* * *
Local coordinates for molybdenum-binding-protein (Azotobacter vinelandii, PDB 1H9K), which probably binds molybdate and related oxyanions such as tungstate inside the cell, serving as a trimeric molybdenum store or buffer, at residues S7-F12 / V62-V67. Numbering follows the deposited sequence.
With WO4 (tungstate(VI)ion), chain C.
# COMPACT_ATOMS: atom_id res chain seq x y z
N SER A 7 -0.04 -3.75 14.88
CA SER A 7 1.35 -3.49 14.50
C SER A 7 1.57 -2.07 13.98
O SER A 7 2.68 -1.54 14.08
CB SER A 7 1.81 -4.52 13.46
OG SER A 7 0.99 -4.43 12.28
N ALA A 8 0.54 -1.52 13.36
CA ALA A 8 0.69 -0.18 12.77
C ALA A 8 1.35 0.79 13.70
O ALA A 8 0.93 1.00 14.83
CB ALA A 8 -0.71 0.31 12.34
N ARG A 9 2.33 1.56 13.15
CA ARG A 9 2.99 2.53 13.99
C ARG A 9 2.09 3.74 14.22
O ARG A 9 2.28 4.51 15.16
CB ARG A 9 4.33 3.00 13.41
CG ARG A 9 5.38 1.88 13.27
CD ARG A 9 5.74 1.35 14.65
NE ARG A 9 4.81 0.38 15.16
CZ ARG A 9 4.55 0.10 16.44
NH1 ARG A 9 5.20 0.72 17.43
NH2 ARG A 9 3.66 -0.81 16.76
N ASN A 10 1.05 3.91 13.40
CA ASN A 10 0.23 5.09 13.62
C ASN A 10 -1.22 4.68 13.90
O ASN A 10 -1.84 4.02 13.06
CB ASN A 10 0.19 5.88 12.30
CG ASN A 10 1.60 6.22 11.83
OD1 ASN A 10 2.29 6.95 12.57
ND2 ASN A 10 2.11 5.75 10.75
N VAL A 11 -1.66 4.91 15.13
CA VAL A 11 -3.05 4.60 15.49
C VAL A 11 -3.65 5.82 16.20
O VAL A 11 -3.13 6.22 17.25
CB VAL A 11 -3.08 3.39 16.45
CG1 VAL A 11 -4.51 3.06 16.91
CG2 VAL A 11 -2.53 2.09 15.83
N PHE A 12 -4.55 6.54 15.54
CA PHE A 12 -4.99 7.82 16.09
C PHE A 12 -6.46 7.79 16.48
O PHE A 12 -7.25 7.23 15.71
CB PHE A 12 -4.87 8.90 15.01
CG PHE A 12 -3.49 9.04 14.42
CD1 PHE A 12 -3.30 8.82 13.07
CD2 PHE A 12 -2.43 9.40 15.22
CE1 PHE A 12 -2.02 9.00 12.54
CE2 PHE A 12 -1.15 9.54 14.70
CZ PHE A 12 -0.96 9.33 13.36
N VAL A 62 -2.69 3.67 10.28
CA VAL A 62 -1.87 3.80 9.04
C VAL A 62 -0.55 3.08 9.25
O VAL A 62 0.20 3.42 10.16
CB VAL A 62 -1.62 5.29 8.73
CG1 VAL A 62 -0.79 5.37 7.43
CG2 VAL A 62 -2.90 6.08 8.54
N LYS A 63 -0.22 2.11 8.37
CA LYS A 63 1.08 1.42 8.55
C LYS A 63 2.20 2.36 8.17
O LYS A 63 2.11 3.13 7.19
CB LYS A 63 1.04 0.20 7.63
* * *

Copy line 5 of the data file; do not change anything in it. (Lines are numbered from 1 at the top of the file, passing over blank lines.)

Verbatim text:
CA SER A 7 1.35 -3.49 14.50